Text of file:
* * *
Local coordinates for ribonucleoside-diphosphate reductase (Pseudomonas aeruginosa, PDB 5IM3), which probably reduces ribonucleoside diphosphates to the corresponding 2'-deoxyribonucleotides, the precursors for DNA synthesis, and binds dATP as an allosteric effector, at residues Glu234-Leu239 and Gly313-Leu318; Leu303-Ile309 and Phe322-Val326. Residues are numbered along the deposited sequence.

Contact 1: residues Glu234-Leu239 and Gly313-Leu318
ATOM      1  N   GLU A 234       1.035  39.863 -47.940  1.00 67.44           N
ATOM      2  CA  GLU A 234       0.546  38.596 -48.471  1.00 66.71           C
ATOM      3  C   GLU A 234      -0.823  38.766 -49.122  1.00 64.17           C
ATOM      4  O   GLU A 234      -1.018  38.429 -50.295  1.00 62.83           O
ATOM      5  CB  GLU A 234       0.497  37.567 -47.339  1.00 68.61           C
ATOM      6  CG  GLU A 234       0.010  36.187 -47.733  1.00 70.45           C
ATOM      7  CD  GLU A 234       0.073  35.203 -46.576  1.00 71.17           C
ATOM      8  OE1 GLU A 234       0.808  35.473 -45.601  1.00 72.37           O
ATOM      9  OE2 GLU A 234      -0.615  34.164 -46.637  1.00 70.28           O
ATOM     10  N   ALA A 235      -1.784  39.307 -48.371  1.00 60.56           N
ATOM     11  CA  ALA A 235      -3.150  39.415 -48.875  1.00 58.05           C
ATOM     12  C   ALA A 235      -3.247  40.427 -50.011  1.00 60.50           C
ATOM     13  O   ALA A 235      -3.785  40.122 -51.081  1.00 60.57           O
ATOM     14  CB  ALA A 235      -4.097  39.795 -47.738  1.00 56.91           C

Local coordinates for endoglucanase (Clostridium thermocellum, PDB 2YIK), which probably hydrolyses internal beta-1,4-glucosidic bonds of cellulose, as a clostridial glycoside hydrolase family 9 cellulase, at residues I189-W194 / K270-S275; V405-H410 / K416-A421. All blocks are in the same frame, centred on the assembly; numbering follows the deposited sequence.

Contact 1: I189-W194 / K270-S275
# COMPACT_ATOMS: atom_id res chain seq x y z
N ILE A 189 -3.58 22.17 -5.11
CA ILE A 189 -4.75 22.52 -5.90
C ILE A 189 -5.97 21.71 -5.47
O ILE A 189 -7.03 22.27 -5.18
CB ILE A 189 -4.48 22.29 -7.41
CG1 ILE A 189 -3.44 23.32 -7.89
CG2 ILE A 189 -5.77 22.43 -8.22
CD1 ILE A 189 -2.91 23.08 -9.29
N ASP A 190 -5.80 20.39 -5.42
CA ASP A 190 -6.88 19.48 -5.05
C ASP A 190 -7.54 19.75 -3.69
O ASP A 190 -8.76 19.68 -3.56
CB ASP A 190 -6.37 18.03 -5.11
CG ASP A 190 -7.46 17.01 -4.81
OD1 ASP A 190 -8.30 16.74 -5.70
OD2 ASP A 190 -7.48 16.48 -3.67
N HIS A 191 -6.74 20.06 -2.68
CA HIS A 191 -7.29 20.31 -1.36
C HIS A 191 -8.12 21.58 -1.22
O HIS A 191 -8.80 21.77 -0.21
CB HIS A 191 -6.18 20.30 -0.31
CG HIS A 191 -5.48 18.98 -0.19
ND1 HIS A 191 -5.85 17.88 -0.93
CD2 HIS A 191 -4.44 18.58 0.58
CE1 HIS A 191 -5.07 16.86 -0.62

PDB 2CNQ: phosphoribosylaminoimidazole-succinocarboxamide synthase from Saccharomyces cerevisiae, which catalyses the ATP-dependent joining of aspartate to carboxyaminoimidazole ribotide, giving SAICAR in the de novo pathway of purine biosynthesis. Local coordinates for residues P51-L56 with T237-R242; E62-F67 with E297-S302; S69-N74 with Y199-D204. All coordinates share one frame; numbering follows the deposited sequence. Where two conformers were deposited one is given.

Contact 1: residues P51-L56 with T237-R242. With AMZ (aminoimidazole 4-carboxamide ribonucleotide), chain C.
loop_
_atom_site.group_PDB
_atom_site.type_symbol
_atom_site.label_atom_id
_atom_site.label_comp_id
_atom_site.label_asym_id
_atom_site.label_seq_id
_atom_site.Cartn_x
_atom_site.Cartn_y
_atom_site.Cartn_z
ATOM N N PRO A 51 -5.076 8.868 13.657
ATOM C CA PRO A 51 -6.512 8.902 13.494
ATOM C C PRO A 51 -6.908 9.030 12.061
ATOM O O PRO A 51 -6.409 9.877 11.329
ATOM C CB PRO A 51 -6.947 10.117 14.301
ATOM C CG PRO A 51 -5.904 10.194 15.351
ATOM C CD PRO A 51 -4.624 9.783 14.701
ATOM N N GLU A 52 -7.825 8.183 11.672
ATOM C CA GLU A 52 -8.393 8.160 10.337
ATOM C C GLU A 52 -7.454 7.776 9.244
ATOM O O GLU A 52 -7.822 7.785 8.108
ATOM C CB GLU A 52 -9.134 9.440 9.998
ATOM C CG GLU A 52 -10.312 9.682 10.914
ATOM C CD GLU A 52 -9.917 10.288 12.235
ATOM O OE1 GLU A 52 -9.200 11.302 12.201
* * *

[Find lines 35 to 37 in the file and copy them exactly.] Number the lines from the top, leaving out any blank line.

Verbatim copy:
OD2 ASP A 190 -7.48 16.48 -3.67
N HIS A 191 -6.74 20.06 -2.68
CA HIS A 191 -7.29 20.31 -1.36